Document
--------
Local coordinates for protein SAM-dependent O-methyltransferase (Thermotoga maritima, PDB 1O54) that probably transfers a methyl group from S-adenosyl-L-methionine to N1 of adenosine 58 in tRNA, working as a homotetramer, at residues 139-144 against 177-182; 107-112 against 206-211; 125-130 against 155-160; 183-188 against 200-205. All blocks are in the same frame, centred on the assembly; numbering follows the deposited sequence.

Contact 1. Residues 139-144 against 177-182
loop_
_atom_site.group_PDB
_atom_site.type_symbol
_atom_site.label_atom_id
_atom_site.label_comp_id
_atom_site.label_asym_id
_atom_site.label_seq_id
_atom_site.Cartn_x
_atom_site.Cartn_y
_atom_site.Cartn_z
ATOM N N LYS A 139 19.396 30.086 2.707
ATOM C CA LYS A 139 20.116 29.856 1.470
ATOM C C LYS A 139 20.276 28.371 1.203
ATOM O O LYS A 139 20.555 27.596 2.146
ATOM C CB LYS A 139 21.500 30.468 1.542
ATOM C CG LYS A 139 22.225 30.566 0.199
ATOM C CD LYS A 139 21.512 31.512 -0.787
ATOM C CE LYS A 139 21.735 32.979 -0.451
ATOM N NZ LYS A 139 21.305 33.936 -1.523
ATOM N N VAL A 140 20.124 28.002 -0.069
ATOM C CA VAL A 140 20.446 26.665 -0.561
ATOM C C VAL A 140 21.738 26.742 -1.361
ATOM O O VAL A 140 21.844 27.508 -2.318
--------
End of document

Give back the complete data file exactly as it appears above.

Local coordinates for protein SAM-dependent O-methyltransferase (Thermotoga maritima, PDB 1O54) that probably transfers a methyl group from S-adenosyl-L-methionine to N1 of adenosine 58 in tRNA, working as a homotetramer, at residues 139-144 against 177-182; 107-112 against 206-211; 125-130 against 155-160; 183-188 against 200-205. All blocks are in the same frame, centred on the assembly; numbering follows the deposited sequence.

Contact 1. Residues 139-144 against 177-182
loop_
_atom_site.group_PDB
_atom_site.type_symbol
_atom_site.label_atom_id
_atom_site.label_comp_id
_atom_site.label_asym_id
_atom_site.label_seq_id
_atom_site.Cartn_x
_atom_site.Cartn_y
_atom_site.Cartn_z
ATOM N N LYS A 139 19.396 30.086 2.707
ATOM C CA LYS A 139 20.116 29.856 1.470
ATOM C C LYS A 139 20.276 28.371 1.203
ATOM O O LYS A 139 20.555 27.596 2.146
ATOM C CB LYS A 139 21.500 30.468 1.542
ATOM C CG LYS A 139 22.225 30.566 0.199
ATOM C CD LYS A 139 21.512 31.512 -0.787
ATOM C CE LYS A 139 21.735 32.979 -0.451
ATOM N NZ LYS A 139 21.305 33.936 -1.523
ATOM N N VAL A 140 20.124 28.002 -0.069
ATOM C CA VAL A 140 20.446 26.665 -0.561
ATOM C C VAL A 140 21.738 26.742 -1.361
ATOM O O VAL A 140 21.844 27.508 -2.318